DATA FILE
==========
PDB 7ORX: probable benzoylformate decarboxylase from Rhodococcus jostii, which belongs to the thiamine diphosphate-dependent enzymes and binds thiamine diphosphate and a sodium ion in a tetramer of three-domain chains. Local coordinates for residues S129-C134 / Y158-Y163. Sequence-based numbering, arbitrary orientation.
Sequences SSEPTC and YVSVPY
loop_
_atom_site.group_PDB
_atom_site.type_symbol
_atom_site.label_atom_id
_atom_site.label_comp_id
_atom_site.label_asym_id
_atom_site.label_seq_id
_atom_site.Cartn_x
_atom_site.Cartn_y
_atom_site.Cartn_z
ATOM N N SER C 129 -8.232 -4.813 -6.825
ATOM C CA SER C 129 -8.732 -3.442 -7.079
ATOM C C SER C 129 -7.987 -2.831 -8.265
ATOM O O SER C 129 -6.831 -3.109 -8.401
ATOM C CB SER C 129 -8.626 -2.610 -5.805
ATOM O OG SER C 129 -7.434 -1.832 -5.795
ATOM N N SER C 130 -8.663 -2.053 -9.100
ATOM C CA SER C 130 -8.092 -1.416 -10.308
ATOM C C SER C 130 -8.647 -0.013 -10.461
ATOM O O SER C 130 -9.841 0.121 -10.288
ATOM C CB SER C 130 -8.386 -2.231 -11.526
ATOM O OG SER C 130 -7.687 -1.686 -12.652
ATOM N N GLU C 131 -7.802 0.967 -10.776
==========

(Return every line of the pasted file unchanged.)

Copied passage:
PDB 7ORX: probable benzoylformate decarboxylase from Rhodococcus jostii, which belongs to the thiamine diphosphate-dependent enzymes and binds thiamine diphosphate and a sodium ion in a tetramer of three-domain chains. Local coordinates for residues S129-C134 / Y158-Y163. Sequence-based numbering, arbitrary orientation.
Sequences SSEPTC and YVSVPY
loop_
_atom_site.group_PDB
_atom_site.type_symbol
_atom_site.label_atom_id
_atom_site.label_comp_id
_atom_site.label_asym_id
_atom_site.label_seq_id
_atom_site.Cartn_x
_atom_site.Cartn_y
_atom_site.Cartn_z
ATOM N N SER C 129 -8.232 -4.813 -6.825
ATOM C CA SER C 129 -8.732 -3.442 -7.079
ATOM C C SER C 129 -7.987 -2.831 -8.265
ATOM O O SER C 129 -6.831 -3.109 -8.401
ATOM C CB SER C 129 -8.626 -2.610 -5.805
ATOM O OG SER C 129 -7.434 -1.832 -5.795
ATOM N N SER C 130 -8.663 -2.053 -9.100
ATOM C CA SER C 130 -8.092 -1.416 -10.308
ATOM C C SER C 130 -8.647 -0.013 -10.461
ATOM O O SER C 130 -9.841 0.121 -10.288
ATOM C CB SER C 130 -8.386 -2.231 -11.526
ATOM O OG SER C 130 -7.687 -1.686 -12.652
ATOM N N GLU C 131 -7.802 0.967 -10.776